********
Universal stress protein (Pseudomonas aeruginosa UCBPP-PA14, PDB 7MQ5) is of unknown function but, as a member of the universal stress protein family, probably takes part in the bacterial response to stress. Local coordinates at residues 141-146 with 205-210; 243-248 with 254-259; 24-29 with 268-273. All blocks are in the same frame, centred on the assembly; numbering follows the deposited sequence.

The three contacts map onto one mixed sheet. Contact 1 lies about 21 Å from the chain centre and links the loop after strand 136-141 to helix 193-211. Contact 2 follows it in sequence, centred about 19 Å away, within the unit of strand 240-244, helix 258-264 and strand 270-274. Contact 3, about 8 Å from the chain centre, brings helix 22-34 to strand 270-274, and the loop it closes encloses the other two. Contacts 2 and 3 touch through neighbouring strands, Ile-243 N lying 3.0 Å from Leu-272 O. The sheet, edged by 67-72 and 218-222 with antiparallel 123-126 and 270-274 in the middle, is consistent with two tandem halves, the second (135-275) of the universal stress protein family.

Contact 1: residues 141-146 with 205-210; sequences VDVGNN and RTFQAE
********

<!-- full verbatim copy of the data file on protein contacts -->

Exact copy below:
Universal stress protein (Pseudomonas aeruginosa UCBPP-PA14, PDB 7MQ5) is of unknown function but, as a member of the universal stress protein family, probably takes part in the bacterial response to stress. Local coordinates at residues 141-146 with 205-210; 243-248 with 254-259; 24-29 with 268-273. All blocks are in the same frame, centred on the assembly; numbering follows the deposited sequence.

The three contacts map onto one mixed sheet. Contact 1 lies about 21 Å from the chain centre and links the loop after strand 136-141 to helix 193-211. Contact 2 follows it in sequence, centred about 19 Å away, within the unit of strand 240-244, helix 258-264 and strand 270-274. Contact 3, about 8 Å from the chain centre, brings helix 22-34 to strand 270-274, and the loop it closes encloses the other two. Contacts 2 and 3 touch through neighbouring strands, Ile-243 N lying 3.0 Å from Leu-272 O. The sheet, edged by 67-72 and 218-222 with antiparallel 123-126 and 270-274 in the middle, is consistent with two tandem halves, the second (135-275) of the universal stress protein family.

Contact 1: residues 141-146 with 205-210; sequences VDVGNN and RTFQAE